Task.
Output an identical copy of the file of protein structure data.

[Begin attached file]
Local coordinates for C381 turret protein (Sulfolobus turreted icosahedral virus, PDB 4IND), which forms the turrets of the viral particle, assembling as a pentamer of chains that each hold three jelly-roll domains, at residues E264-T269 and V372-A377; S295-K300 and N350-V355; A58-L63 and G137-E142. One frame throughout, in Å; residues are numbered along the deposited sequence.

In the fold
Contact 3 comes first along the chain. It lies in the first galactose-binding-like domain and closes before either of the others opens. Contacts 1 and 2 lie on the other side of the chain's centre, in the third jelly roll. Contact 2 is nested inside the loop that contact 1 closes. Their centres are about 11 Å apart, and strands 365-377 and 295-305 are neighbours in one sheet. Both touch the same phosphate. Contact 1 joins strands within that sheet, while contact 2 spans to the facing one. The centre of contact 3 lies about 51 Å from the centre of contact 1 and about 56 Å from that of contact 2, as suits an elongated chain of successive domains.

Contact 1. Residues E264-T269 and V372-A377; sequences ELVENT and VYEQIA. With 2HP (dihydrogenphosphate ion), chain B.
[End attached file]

Local coordinates for C381 turret protein (Sulfolobus turreted icosahedral virus, PDB 4IND), which forms the turrets of the viral particle, assembling as a pentamer of chains that each hold three jelly-roll domains, at residues E264-T269 and V372-A377; S295-K300 and N350-V355; A58-L63 and G137-E142. One frame throughout, in Å; residues are numbered along the deposited sequence.

In the fold
Contact 3 comes first along the chain. It lies in the first galactose-binding-like domain and closes before either of the others opens. Contacts 1 and 2 lie on the other side of the chain's centre, in the third jelly roll. Contact 2 is nested inside the loop that contact 1 closes. Their centres are about 11 Å apart, and strands 365-377 and 295-305 are neighbours in one sheet. Both touch the same phosphate. Contact 1 joins strands within that sheet, while contact 2 spans to the facing one. The centre of contact 3 lies about 51 Å from the centre of contact 1 and about 56 Å from that of contact 2, as suits an elongated chain of successive domains.

Contact 1. Residues E264-T269 and V372-A377; sequences ELVENT and VYEQIA. With 2HP (dihydrogenphosphate ion), chain B.